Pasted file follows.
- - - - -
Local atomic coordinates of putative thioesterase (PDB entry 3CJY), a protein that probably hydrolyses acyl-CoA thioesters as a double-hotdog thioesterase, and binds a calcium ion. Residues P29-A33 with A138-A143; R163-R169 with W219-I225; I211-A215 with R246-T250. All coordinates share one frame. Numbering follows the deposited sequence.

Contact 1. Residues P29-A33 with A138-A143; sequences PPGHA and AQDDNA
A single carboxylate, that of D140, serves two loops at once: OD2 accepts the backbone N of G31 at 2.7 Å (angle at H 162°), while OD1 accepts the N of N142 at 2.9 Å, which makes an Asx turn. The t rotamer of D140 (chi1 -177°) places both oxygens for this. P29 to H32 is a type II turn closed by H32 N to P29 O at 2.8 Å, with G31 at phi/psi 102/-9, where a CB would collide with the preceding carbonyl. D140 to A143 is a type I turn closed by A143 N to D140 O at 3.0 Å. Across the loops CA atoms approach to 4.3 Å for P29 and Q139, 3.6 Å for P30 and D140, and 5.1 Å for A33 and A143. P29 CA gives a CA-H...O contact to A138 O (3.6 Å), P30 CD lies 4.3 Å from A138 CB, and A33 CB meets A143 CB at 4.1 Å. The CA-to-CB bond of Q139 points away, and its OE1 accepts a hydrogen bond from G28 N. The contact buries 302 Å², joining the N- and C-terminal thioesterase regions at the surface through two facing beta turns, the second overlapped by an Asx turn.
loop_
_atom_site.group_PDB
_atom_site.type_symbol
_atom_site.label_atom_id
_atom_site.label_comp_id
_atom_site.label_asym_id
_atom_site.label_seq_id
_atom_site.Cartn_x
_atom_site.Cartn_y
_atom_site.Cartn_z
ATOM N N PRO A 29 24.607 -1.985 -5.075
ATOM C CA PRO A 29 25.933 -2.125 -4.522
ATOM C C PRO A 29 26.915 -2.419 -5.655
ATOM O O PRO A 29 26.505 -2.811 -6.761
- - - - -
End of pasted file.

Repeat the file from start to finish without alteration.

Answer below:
Local atomic coordinates of putative thioesterase (PDB entry 3CJY), a protein that probably hydrolyses acyl-CoA thioesters as a double-hotdog thioesterase, and binds a calcium ion. Residues P29-A33 with A138-A143; R163-R169 with W219-I225; I211-A215 with R246-T250. All coordinates share one frame. Numbering follows the deposited sequence.

Contact 1. Residues P29-A33 with A138-A143; sequences PPGHA and AQDDNA
A single carboxylate, that of D140, serves two loops at once: OD2 accepts the backbone N of G31 at 2.7 Å (angle at H 162°), while OD1 accepts the N of N142 at 2.9 Å, which makes an Asx turn. The t rotamer of D140 (chi1 -177°) places both oxygens for this. P29 to H32 is a type II turn closed by H32 N to P29 O at 2.8 Å, with G31 at phi/psi 102/-9, where a CB would collide with the preceding carbonyl. D140 to A143 is a type I turn closed by A143 N to D140 O at 3.0 Å. Across the loops CA atoms approach to 4.3 Å for P29 and Q139, 3.6 Å for P30 and D140, and 5.1 Å for A33 and A143. P29 CA gives a CA-H...O contact to A138 O (3.6 Å), P30 CD lies 4.3 Å from A138 CB, and A33 CB meets A143 CB at 4.1 Å. The CA-to-CB bond of Q139 points away, and its OE1 accepts a hydrogen bond from G28 N. The contact buries 302 Å², joining the N- and C-terminal thioesterase regions at the surface through two facing beta turns, the second overlapped by an Asx turn.
loop_
_atom_site.group_PDB
_atom_site.type_symbol
_atom_site.label_atom_id
_atom_site.label_comp_id
_atom_site.label_asym_id
_atom_site.label_seq_id
_atom_site.Cartn_x
_atom_site.Cartn_y
_atom_site.Cartn_z
ATOM N N PRO A 29 24.607 -1.985 -5.075
ATOM C CA PRO A 29 25.933 -2.125 -4.522
ATOM C C PRO A 29 26.915 -2.419 -5.655
ATOM O O PRO A 29 26.505 -2.811 -6.761